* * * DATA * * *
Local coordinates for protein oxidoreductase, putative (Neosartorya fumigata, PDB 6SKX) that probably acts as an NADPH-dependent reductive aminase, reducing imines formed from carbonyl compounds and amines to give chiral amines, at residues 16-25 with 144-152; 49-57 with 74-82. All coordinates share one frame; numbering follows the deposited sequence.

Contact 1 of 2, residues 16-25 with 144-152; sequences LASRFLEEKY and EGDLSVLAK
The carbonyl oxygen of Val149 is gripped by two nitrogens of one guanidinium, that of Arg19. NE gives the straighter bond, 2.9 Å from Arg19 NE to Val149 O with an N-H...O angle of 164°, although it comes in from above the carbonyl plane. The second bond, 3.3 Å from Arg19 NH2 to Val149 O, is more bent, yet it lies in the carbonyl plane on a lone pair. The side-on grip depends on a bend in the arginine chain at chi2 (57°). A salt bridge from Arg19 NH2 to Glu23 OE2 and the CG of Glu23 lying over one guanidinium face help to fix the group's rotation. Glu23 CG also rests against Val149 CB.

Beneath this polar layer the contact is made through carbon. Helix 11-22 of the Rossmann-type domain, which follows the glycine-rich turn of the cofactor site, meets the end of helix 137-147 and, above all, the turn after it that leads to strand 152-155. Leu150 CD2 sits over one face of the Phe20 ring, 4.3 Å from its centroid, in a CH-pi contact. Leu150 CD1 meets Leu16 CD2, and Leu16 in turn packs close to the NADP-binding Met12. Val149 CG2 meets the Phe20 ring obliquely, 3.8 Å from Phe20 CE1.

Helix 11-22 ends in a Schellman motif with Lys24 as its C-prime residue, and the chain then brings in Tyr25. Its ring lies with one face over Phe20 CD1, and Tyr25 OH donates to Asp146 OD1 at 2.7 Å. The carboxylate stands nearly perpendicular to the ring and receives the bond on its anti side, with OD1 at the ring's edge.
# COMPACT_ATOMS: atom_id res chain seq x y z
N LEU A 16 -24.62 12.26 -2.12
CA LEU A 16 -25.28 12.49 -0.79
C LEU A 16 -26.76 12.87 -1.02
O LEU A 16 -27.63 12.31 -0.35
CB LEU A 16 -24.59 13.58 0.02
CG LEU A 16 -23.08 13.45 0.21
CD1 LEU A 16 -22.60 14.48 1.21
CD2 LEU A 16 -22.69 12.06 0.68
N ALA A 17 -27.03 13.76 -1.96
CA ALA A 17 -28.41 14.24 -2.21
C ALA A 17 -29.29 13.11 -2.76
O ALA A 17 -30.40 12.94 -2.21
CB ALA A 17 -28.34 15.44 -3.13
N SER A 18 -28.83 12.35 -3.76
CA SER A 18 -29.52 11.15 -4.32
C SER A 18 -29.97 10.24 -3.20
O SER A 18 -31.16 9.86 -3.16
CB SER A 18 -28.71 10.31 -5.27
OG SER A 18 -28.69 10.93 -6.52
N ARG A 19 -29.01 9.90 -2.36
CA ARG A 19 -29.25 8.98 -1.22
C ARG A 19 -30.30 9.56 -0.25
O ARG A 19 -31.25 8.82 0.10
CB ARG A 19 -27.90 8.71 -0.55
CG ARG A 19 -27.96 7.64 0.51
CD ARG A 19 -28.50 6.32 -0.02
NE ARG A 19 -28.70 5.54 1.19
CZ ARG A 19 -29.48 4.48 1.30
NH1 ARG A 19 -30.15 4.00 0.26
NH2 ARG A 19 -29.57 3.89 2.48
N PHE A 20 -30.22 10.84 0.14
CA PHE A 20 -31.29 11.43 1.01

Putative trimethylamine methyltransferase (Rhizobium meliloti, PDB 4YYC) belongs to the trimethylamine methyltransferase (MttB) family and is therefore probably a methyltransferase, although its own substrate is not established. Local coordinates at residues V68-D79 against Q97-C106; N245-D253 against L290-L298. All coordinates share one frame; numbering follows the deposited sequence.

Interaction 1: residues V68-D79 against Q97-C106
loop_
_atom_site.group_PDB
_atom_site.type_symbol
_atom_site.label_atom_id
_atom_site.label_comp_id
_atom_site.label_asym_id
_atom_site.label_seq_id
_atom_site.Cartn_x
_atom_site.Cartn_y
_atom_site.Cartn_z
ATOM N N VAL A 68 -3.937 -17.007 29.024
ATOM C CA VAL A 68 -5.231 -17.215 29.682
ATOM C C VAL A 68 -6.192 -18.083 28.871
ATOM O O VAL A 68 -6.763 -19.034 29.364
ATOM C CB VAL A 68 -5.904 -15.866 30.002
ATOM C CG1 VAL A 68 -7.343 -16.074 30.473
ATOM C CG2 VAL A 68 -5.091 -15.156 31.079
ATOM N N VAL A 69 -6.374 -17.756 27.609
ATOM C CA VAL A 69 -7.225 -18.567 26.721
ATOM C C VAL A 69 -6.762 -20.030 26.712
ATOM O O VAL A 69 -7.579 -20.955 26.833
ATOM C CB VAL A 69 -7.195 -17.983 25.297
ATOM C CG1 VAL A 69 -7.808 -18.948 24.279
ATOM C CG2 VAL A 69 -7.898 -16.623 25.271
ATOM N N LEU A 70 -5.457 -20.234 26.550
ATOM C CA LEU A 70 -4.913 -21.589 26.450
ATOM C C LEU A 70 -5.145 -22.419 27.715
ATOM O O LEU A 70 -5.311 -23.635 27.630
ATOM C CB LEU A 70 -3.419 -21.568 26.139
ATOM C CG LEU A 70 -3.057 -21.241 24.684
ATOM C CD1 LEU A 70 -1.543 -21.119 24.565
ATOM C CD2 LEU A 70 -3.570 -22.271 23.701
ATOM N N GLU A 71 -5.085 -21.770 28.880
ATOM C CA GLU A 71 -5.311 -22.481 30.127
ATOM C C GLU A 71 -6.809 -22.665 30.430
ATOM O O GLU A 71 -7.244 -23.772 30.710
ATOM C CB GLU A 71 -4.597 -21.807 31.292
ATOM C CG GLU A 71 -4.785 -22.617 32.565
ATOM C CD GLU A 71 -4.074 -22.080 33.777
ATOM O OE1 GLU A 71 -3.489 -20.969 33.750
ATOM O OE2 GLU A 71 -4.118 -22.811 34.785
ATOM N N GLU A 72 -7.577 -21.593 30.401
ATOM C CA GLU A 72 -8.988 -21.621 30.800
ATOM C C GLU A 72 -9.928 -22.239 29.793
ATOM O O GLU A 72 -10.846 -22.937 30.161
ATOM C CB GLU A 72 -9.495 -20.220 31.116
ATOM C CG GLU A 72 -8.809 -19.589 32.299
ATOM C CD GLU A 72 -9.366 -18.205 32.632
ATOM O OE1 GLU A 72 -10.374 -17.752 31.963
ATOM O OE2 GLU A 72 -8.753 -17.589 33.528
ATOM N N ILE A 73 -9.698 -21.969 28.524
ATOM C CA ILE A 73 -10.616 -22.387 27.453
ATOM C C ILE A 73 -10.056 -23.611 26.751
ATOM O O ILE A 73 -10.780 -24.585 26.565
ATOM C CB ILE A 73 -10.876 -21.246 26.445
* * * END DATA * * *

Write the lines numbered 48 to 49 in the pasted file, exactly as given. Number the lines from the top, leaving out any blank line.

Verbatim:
_atom_site.Cartn_x
_atom_site.Cartn_y